Aamir Amin Nowshahri
Communication technology has been making rapid strides in the present age. New and ever faster means and methods of transferring information from one point to another have made distances and time seem almost irrelevant. These developments assume more significance when we talk of the world of news.
Not many would have imagined some years back that consumers of news would get what they want delivered on their mobile phone screens without actually having to move even a step. And if this was not enough, smart watches will even save you the effort of having to stretch a bit to take that phone out of your pocket.
Speed maybe the USP here, but reach and access are limitations. An appreciable percentage of the population does not have access to the latest gadgets that give them news as and when it happens. This is true despite the continuously falling prices of gizmos with advancements in technology. Move away a bit from the city centers and failing signal strengths are an issue.
The United Nations Educational, Scientific and Cultural Organization (UNESCO), at its 36th General Conference in Paris in 2012, decided to observe February 13 as World Radio Day. It was on the same day in 1946 that the United Nations (UN) had established United Nations Radio.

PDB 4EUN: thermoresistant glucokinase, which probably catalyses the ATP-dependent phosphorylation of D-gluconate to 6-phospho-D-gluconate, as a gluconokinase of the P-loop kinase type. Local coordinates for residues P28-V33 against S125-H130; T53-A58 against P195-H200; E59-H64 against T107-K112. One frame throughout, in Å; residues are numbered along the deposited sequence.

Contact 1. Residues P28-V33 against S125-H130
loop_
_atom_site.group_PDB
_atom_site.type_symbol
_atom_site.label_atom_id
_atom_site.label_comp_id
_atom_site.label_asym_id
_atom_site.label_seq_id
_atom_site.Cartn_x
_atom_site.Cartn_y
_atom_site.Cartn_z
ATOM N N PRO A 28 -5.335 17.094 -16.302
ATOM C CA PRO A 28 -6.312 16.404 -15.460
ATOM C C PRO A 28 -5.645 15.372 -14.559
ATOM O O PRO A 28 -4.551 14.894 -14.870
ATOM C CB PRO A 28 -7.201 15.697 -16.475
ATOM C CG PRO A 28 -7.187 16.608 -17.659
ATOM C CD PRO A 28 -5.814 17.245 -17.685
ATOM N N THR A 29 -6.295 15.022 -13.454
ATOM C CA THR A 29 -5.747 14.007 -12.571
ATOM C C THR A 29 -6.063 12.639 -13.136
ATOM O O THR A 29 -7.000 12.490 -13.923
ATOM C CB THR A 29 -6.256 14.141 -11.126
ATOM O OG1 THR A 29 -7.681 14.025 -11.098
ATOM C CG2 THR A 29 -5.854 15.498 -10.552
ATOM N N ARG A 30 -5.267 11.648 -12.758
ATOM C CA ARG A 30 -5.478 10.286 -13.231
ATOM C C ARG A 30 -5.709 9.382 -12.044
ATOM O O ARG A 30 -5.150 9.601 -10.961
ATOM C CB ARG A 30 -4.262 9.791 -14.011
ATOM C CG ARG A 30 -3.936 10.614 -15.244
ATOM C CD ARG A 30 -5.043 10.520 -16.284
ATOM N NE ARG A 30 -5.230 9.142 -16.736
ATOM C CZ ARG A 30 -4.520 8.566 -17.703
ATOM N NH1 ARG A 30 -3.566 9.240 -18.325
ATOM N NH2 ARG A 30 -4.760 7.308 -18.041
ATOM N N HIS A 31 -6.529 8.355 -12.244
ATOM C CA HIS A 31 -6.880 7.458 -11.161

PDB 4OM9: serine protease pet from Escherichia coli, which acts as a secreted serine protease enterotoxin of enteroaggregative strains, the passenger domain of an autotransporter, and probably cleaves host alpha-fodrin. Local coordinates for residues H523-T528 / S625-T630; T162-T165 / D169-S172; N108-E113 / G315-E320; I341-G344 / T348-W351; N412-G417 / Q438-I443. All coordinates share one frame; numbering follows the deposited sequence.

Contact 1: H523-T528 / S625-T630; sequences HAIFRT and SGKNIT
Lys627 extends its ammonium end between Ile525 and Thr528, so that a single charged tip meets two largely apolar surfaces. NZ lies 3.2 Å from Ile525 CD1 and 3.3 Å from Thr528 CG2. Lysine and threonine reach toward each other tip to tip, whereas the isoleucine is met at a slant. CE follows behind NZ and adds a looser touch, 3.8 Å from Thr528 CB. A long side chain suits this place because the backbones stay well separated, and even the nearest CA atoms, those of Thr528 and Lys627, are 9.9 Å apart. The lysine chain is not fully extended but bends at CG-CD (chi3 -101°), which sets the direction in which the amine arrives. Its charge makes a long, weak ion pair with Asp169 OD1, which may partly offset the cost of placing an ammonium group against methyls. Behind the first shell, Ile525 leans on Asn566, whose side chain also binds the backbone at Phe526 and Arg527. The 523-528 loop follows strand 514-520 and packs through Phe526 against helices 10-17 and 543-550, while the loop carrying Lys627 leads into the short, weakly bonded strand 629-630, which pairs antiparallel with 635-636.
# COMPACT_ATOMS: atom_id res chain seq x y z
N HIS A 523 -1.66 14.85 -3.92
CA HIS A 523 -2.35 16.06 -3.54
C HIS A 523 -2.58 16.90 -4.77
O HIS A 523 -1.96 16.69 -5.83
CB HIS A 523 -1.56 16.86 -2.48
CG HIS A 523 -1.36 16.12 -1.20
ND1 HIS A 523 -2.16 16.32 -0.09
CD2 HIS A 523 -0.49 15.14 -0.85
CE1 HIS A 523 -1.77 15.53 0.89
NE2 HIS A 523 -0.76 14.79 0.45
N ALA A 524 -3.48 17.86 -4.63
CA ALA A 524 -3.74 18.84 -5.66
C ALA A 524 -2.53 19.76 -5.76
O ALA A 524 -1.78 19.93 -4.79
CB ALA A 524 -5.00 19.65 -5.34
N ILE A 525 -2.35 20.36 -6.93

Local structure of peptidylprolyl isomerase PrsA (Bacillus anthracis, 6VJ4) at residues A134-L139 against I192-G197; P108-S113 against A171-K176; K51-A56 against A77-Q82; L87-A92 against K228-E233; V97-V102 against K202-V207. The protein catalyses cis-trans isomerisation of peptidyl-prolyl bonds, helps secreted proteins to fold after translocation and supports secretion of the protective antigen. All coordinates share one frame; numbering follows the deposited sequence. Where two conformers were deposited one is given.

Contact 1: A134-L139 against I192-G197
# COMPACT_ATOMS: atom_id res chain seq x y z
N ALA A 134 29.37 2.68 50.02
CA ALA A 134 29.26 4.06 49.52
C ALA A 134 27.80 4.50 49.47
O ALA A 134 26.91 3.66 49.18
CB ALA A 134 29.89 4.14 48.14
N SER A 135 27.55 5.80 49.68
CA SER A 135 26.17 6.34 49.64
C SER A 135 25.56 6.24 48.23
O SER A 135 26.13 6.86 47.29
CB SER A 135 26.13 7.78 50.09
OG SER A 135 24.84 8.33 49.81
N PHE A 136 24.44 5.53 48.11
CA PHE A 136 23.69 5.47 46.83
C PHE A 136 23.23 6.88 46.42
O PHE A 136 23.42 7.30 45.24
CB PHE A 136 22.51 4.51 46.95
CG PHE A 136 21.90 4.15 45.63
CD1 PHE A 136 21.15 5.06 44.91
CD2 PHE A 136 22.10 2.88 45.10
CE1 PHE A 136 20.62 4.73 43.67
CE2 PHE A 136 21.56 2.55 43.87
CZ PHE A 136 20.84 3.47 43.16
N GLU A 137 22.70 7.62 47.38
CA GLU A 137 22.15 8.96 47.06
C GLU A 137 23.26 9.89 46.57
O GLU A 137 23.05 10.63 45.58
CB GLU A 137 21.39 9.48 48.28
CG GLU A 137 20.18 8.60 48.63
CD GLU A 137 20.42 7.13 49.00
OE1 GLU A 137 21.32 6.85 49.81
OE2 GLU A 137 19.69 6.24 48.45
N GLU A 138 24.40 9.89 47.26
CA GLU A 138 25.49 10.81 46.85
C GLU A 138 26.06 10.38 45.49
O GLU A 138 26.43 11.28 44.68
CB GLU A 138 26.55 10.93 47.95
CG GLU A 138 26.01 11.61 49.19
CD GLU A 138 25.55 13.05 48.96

The idea behind establishing such an event was that the “celebration of a world radio day will raise greater awareness among the public and the media of the importance of radio, and enhance networking and international cooperation among broadcasters”.
The General Conference was convinced that “this event will encourage decision makers and those who work on radio broadcasting in all its forms to establish and General provide access to information through radio, including community radio, and to diversify the content in order that all may enjoy the benefit”.
Besides calling upon the Member States of UNESCO to celebrate the Day with activities at local and national levels, the General Conference also invited participating National Commissions, NGOs, the general public and diverse institutions like schools, universities, municipalities, professional associations, cultural organizations and so forth.
The General Conference also invited the national, regional and international broadcasting organizations and unions, as well as the media at large, to ensure the successful observance of World Radio Day by devoting it as appropriate to educational, cultural and public-awareness activities.
The advent of social media has resulted in changes in the way we live and interact. One of the effects of this is audience fragmentation, where receivers of communication are put together in media bubbles of like minded people.
Radio, on the other hand, provides diversity of views and voices needed to address the challenges faced by a multitude of people. Radio is still the most dynamic, reactive and engaging medium that is uniquely positioned to bring communities together and foster dialogue for change.
The theme for World Radio Day 2017 is “Radio Is You”. This year, UNESCO is focusing on encouraging radio stations around the world, whether they be community, private or public radio stations, to have the tools to be the best radio stations that they can be.
In the words of Irina Bokova, Director-General of UNESCO, there is a need to “nurture the power of radio to foster the conversations and the listening we need for cooperation to tackle the challenges all humanity faces”.
Author is Information Assistant, PIB Srinagar